In my area, an experienced specialized RN, BSN should make around $80,ooo. This is clearly what expect to make in various units in high level hospitals, as an hourly rate. As a Case Mger for peds, different story, b/c its salary, and the hours can be exceeded quite easily--not including on-call, which in this particular area of nursing is very low rate on-call reimbursement. So, in certain areas, that may be salary, so you might be working 70 or 80 hours for that--not necessarily a great deal if you are used to getting paid by the hour--as nurses are. All depends on what you want--or if you are making the trade-off for experience, 70% day work, 50% travel, and to get leadership and CM experience. Some case mgers mostly work from home, so they accept that salary and those hours. Travel nursing has tons of variables too, so you can't always count on that to be higher end.

    CRNAs, full-time, around where I live, definitely make well over $140+, especially with experience.

    Various advanced practice RNNPs can make %90,000 to ~$100,000 depending on if they are working in the hospital, say ED or ICU-NICU NPs, etc, and covering on off hours versus whether or not they are functioning as NPs in Peds or FP.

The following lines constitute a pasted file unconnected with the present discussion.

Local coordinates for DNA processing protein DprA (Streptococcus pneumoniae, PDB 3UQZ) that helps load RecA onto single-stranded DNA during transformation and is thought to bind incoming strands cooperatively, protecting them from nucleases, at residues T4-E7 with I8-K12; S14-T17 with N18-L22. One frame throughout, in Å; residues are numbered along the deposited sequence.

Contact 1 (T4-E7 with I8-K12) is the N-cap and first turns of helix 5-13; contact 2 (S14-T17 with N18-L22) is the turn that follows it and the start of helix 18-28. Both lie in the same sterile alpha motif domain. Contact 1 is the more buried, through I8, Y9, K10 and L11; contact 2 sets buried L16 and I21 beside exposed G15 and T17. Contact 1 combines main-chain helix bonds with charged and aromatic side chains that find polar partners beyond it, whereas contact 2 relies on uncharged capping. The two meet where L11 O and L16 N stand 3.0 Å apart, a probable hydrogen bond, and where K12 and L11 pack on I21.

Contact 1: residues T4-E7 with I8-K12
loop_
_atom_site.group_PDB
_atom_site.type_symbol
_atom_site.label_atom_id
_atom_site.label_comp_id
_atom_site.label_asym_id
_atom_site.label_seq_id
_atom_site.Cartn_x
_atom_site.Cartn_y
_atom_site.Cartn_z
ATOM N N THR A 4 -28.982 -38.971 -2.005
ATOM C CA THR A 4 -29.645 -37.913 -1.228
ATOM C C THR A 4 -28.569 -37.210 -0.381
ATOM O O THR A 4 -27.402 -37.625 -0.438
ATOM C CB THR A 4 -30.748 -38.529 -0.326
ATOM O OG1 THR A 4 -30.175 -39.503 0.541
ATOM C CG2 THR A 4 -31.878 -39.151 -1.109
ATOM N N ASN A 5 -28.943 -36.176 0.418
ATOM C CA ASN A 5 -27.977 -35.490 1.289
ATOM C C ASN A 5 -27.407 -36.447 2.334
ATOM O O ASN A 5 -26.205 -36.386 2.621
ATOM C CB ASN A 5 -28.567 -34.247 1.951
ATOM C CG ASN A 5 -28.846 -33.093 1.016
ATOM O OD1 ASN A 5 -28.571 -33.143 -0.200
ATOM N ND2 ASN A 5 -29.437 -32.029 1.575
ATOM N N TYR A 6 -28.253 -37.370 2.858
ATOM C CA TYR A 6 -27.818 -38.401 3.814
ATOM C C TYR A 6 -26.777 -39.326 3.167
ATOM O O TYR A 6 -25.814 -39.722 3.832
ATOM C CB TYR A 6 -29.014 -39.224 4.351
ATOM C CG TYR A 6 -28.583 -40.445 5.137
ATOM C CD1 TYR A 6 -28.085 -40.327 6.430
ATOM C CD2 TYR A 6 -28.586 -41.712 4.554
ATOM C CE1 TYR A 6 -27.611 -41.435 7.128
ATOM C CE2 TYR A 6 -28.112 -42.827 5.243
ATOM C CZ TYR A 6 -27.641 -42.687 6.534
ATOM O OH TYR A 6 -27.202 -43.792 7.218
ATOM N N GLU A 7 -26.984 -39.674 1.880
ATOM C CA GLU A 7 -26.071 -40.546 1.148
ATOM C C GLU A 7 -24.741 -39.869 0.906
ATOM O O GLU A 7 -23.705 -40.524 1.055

Those at the top are the nurses with Masters or doctoral degrees and are directors of busy hospital cardiac centers or those that are hospital CNOs--and of course experienced CRNAs.
    If you are tenured as a nursing professor w/ a doctoral degree in many universities around here, you will make over $100,000 full time. If you get into medical writing, depending on experience, you can make six figures. If you do specialized medical equipment or pharm sales for large companies, you have the potential to make well over $100,000--but you don't necessarily have to have a BSN for that--healthcare experience of some time with a BA or
    BS and the ability to network and sell can get your there.
     
    Last edited: 06.17.14
  37. jl lin

    jl lin 7+ Year Member

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    Here's one major reason one, from my perspective. I have a lot of critical care nursing experience--adult and peds, including surgical recovery-OHS, etc. I share this so you might consider that I'm not a total idiot with some remote opinion.

    OK, so many of the kids I care for are so FREAKING MEDICALLY COMPLEX--and so are so MANY ADULTS. The primary care providers caring for these types of individuals absolutely must be well-educated and trained (post-graduate training) and have such strong experience in medicine that includes these kinds of complex patients. Hell, w/ the patients that need help today, guess what? I'd beg PD and residency programs to actually include more ICU/SICU, ED, and Peds ICU in family-practice residency programs. Some might say that's overkill, but I'm not so sure it is given the level of complexity I'm as seeing by the full-range of patients needing outpt care.